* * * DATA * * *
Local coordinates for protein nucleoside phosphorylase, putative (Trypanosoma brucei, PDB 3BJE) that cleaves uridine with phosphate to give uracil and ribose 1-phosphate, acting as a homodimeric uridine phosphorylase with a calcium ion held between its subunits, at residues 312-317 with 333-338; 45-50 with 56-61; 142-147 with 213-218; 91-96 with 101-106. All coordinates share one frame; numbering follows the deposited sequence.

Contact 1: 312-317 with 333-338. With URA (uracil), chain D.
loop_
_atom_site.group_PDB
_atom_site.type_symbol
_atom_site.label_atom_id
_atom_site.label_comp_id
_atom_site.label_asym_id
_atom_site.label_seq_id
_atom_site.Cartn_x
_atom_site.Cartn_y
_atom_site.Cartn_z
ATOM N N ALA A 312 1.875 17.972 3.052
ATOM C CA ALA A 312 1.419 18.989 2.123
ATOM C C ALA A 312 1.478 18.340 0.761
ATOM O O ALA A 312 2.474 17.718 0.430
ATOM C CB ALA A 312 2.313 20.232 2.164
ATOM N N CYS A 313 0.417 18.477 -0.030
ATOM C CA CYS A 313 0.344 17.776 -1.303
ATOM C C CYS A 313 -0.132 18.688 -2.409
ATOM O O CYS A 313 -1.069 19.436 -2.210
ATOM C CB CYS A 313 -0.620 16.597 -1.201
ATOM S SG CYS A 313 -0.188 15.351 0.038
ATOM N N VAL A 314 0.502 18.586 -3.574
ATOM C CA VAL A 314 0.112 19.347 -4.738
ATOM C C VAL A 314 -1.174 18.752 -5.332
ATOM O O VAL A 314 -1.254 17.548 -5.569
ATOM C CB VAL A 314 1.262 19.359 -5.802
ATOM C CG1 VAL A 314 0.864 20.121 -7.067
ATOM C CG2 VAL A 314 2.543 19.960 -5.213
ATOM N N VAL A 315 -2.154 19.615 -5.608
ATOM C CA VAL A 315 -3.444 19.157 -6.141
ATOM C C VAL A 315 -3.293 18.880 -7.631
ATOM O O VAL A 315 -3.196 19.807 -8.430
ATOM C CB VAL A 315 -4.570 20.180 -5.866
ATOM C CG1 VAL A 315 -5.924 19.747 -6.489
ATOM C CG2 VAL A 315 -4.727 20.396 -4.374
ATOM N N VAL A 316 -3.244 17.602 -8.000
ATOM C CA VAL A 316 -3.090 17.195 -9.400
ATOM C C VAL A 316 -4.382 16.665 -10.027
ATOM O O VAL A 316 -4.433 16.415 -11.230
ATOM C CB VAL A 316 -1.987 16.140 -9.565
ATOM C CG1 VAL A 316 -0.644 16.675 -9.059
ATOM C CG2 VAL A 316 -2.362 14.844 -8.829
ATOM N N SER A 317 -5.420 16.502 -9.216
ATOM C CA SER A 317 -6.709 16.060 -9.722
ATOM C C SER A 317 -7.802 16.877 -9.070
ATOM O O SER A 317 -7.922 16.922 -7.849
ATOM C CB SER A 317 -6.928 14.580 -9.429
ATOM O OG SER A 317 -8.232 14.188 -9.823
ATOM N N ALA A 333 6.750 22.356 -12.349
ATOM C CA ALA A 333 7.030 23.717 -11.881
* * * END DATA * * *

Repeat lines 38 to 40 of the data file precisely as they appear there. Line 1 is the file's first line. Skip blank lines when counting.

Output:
ATOM N N VAL A 316 -3.244 17.602 -8.000
ATOM C CA VAL A 316 -3.090 17.195 -9.400
ATOM C C VAL A 316 -4.382 16.665 -10.027